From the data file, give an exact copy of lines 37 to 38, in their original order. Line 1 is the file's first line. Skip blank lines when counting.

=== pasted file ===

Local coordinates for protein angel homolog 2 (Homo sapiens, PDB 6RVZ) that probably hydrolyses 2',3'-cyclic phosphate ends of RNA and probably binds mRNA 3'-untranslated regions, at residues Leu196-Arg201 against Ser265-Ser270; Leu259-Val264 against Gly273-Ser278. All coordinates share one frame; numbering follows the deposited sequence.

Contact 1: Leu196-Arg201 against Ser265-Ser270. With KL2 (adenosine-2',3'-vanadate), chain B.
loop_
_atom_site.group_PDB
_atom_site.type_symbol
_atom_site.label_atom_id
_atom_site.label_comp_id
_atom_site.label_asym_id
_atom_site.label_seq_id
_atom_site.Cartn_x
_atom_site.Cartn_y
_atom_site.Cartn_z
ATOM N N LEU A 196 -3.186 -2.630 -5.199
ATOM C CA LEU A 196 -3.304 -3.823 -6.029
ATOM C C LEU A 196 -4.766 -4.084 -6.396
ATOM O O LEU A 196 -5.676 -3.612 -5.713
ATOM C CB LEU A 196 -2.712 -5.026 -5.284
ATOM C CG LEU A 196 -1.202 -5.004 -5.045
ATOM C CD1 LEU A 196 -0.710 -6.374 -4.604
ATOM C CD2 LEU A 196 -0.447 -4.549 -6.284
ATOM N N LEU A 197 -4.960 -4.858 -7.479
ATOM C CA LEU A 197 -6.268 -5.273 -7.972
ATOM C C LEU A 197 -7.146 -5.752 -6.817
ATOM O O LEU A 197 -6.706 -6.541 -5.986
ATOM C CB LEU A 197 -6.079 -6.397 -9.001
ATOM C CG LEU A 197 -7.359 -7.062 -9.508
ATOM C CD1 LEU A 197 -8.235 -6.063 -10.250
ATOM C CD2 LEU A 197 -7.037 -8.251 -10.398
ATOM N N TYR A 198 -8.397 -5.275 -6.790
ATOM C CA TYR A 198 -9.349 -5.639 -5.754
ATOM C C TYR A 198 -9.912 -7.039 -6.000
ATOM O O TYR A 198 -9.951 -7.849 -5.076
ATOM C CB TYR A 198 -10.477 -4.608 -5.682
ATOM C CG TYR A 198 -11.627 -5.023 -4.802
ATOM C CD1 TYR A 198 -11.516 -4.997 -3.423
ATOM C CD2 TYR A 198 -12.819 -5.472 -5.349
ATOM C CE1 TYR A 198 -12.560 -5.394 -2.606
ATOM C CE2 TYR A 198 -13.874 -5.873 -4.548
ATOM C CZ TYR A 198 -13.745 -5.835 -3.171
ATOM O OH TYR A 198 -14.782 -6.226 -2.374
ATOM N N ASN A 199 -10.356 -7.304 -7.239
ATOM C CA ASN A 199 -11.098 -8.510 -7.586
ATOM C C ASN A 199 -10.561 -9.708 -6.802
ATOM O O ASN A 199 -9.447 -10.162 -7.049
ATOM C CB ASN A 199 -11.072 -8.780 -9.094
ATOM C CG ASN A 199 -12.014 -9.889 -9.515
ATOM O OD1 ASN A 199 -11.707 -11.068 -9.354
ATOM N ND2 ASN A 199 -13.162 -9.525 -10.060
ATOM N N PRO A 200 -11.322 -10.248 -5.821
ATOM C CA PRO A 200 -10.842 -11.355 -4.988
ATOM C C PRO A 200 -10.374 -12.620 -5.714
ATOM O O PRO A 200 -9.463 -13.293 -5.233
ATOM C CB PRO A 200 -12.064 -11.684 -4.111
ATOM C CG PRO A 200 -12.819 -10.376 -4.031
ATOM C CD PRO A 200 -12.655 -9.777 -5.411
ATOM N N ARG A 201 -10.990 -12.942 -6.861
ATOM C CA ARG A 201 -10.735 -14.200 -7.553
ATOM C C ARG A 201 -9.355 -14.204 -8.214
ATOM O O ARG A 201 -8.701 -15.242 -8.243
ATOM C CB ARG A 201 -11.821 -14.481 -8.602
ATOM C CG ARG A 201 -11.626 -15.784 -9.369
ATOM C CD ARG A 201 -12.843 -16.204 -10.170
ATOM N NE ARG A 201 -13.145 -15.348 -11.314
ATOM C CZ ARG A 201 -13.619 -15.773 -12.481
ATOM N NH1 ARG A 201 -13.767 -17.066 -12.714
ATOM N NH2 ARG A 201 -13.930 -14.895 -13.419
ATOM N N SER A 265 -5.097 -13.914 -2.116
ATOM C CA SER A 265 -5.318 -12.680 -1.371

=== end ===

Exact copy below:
ATOM C CE1 TYR A 198 -12.560 -5.394 -2.606
ATOM C CE2 TYR A 198 -13.874 -5.873 -4.548